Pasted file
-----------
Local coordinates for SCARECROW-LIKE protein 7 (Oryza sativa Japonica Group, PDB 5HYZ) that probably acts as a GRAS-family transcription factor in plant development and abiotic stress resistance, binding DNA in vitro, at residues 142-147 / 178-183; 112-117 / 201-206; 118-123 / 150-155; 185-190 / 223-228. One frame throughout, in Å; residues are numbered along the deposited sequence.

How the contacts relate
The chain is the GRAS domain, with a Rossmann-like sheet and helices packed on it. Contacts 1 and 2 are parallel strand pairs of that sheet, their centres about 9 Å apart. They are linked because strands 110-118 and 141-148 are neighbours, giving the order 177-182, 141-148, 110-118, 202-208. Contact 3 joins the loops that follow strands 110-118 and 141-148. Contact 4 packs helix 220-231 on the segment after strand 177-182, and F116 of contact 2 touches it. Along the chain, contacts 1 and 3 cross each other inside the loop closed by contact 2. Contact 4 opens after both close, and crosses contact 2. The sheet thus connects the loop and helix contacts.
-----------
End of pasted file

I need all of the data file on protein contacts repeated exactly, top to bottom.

Local coordinates for SCARECROW-LIKE protein 7 (Oryza sativa Japonica Group, PDB 5HYZ) that probably acts as a GRAS-family transcription factor in plant development and abiotic stress resistance, binding DNA in vitro, at residues 142-147 / 178-183; 112-117 / 201-206; 118-123 / 150-155; 185-190 / 223-228. One frame throughout, in Å; residues are numbered along the deposited sequence.

How the contacts relate
The chain is the GRAS domain, with a Rossmann-like sheet and helices packed on it. Contacts 1 and 2 are parallel strand pairs of that sheet, their centres about 9 Å apart. They are linked because strands 110-118 and 141-148 are neighbours, giving the order 177-182, 141-148, 110-118, 202-208. Contact 3 joins the loops that follow strands 110-118 and 141-148. Contact 4 packs helix 220-231 on the segment after strand 177-182, and F116 of contact 2 touches it. Along the chain, contacts 1 and 3 cross each other inside the loop closed by contact 2. Contact 4 opens after both close, and crosses contact 2. The sheet thus connects the loop and helix contacts.